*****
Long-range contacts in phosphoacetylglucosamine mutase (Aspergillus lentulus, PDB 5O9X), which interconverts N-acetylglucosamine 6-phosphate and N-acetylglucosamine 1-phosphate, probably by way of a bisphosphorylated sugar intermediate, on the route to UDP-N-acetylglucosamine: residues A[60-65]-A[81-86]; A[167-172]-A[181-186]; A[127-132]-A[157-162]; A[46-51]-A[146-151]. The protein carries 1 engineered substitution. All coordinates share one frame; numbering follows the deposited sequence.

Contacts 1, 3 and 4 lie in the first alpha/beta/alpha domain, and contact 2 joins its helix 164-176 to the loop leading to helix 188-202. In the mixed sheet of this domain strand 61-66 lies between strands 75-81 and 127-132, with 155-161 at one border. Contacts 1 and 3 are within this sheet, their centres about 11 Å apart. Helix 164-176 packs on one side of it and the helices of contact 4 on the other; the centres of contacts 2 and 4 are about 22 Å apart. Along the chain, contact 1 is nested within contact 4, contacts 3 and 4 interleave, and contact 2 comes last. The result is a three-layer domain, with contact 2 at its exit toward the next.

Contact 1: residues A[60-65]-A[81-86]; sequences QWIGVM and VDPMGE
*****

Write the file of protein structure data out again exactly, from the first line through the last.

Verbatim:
Long-range contacts in phosphoacetylglucosamine mutase (Aspergillus lentulus, PDB 5O9X), which interconverts N-acetylglucosamine 6-phosphate and N-acetylglucosamine 1-phosphate, probably by way of a bisphosphorylated sugar intermediate, on the route to UDP-N-acetylglucosamine: residues A[60-65]-A[81-86]; A[167-172]-A[181-186]; A[127-132]-A[157-162]; A[46-51]-A[146-151]. The protein carries 1 engineered substitution. All coordinates share one frame; numbering follows the deposited sequence.

Contacts 1, 3 and 4 lie in the first alpha/beta/alpha domain, and contact 2 joins its helix 164-176 to the loop leading to helix 188-202. In the mixed sheet of this domain strand 61-66 lies between strands 75-81 and 127-132, with 155-161 at one border. Contacts 1 and 3 are within this sheet, their centres about 11 Å apart. Helix 164-176 packs on one side of it and the helices of contact 4 on the other; the centres of contacts 2 and 4 are about 22 Å apart. Along the chain, contact 1 is nested within contact 4, contacts 3 and 4 interleave, and contact 2 comes last. The result is a three-layer domain, with contact 2 at its exit toward the next.

Contact 1: residues A[60-65]-A[81-86]; sequences QWIGVM and VDPMGE